In an era of NSA revelations, it’s easy to make jokes that the government has a copy of every phone call or email.
But it is actually close to the truth. The National Security Administration is tracking social media connections, and according to Facebook’s recent report on government requests, the company received 11,000-12,000 requests from American agencies in first six months of 2013. The government clearly believes that social media is a vital piece of any digital investigation.
Unfortunately, many attorneys fail to perform forensically accurate discovery for social media. Thankfully, the past two years have delivered a handful of important social media cases that have established the parameters of any investigation.
There is a Rule for That
As noted in one commonly cited case, Griffin v. Maryland, there is always, “potential for abuse and manipulation of a social networking site by someone other than its purported creator and/or user.” In that case, the court concluded that a printout from a social media site, “requires a greater degree of authentication than merely identifying the date of birth of the creator and her visage in a photograph on the site,” to determine that if a person was the person who published a post.
One of the most commonly cited cases is Lorraine v. Markel American Insurance Co. In this case, Judge Paul Grimm identified the issues a lawyer must consider in determining admissibility of digital evidence, which include the same standards applied to other types of evidence – relevance, authenticity, hearsay, the original writing rule, and probative value as compared with possible unfair prejudice.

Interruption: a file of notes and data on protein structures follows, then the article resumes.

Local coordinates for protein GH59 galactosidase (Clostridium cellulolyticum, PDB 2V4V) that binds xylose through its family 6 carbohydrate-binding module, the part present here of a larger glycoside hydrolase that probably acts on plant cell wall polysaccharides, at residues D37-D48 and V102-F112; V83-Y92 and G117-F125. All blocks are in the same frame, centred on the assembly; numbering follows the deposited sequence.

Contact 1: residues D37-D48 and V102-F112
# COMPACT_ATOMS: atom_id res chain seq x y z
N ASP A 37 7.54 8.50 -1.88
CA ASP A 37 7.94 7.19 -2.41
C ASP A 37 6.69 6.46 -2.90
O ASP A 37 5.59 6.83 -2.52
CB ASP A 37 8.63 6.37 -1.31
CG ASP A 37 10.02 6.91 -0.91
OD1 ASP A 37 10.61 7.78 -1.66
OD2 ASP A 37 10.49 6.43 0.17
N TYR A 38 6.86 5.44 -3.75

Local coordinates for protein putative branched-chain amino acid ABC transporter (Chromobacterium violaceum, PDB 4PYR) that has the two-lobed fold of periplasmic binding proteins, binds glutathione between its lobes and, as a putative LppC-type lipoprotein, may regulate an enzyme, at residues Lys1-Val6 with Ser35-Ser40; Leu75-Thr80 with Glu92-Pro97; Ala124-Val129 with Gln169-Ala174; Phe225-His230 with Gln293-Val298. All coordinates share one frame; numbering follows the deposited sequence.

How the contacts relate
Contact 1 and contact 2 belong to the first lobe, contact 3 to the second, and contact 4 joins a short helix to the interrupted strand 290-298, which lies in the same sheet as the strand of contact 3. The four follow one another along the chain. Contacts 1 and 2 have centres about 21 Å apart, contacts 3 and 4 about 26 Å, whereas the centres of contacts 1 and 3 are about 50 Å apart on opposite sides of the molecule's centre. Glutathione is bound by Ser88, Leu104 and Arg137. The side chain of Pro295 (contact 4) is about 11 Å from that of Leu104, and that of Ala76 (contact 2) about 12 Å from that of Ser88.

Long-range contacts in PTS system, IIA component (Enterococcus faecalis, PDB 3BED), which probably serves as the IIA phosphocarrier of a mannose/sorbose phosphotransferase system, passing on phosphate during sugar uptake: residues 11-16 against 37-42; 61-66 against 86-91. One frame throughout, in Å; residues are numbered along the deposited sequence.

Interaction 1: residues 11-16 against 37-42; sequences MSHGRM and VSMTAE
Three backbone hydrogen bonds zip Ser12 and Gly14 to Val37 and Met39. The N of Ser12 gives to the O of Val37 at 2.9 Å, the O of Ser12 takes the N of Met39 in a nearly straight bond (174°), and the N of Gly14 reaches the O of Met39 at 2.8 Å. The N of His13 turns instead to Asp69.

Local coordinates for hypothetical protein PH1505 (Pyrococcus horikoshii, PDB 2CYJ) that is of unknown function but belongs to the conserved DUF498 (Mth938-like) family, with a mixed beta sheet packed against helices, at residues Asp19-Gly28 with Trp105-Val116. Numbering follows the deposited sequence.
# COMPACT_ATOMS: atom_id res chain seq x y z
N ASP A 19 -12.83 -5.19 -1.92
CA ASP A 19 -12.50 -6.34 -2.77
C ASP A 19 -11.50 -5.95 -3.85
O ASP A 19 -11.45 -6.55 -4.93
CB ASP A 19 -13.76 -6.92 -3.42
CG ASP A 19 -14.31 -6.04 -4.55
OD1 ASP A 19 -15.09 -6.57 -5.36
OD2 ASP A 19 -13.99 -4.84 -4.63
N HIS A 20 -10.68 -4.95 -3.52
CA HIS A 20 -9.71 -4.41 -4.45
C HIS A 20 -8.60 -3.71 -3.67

One important wrinkle in social media law is that digital evidence like social media will often be entered into the record conditionally. For example, in Lorraine v. Markel American Insurance Co,, the court said that to enter social media evidence into litigation parties do not need to completely authenticate it. As Judge Paul Grimm, the judge in that matter wrote, “the court need not find that the evidence is necessarily what the proponent claims, but only that there is sufficient evidence that the jury might ultimately do so.’”
Lorraine offered some sensible steps to find out if a social media posting is likely authentic:
1. Ask the purported creator if she indeed created the profile and also if she added the posting in question.
2. Search the computer of the person who allegedly created the profile and posting and examine the computer’s internet history and hard drive to determine whether that computer was used to originate the social networking profile and posting in question.
3. Obtain information directly from the social networking website that links the establishment of the profile to the person who allegedly created it and also links the posting sought to be introduced to the person who initiated it.
Of course, Judge Grimm, did not invent those steps – they come from the Federal Rule of Evidence Rule 901. (We have a more detailed explanation of the specific rules here.) While social media is an important new and vital piece of evidence in almost any kind of matter today, the rules that govern discovery and authentication are the same as for any other type of evidence. Lawyers need to study the rules and understand how social media works in order to make proper use of social media in litigation.
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